Kandy is considered the cultural capital of Sri Lanka. The Sri Dalada Maligawa or The Temple of the Sacred Tooth Relic is a temple in the city of Kandy in Sri Lanka. It was built within the royal palace complex which houses the tooth relic of the Buddha, a tooth, which is venerated by Buddhists. The relic has played an important role in the local politics since ancient times, it’s believed that whoever holds the relic holds the governance of the country, which caused the ancient kings to protect it with great effort. Kandy was the capital of the Sinhalese Kings from 1592 to 1815, fortified by the terrain of the mountains and the difficult approach. The city is a world heritage site declared by UNESCO, in part due to the temple.

Monks of the two chapters of Malwatte and Asgiriya conduct daily ritual worship in the inner chamber of the temple, in an annual rotation. They conduct these services three times a day: at dawn, at noon and in the evening.


Sinharaja Forest Reserve

Sinharaja Forest Reserve is a national park in Sri Lanka. It is of international significance and has been designated a Biosphere Reserve and World Heritage Site by UNESCO.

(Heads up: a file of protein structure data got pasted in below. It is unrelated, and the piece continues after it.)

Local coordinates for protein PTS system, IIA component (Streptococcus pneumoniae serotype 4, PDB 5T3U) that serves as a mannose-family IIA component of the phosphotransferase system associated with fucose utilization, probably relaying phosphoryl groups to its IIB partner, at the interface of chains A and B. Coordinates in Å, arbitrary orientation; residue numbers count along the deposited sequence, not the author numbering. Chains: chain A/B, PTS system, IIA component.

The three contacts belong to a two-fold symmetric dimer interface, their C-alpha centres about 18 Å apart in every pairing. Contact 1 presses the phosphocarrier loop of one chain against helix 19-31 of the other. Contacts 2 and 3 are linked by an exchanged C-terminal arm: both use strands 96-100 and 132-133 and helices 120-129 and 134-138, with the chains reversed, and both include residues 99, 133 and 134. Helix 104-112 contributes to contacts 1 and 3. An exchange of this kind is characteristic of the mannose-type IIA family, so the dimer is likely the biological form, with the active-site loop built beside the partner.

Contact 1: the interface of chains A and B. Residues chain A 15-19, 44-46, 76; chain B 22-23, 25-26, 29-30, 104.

The hilly virgin rainforest, part of the Sri Lanka lowland rain forests ecoregion, was saved from the worst of commercial logging by its inaccessibility, and was designated a World Biosphere Reserve in 1978 and a World Heritage Site in 1989. The reserve’s name translates as Kingdom of the Lion. The reserve is only 21 km (13 mi) from east to west, and a maximum of 7 km (4 mi) from north to south, but it is a treasure trove of endemic species, including trees, insects, amphibians, reptiles, birds and mammals.

Because of the dense vegetation, wildlife is not as easily seen as at dry-zone national parks such as Yala. There are no elephants, and the 15 or so leopards are rarely seen. The most common larger mammal is the endemic Purple-faced Langur.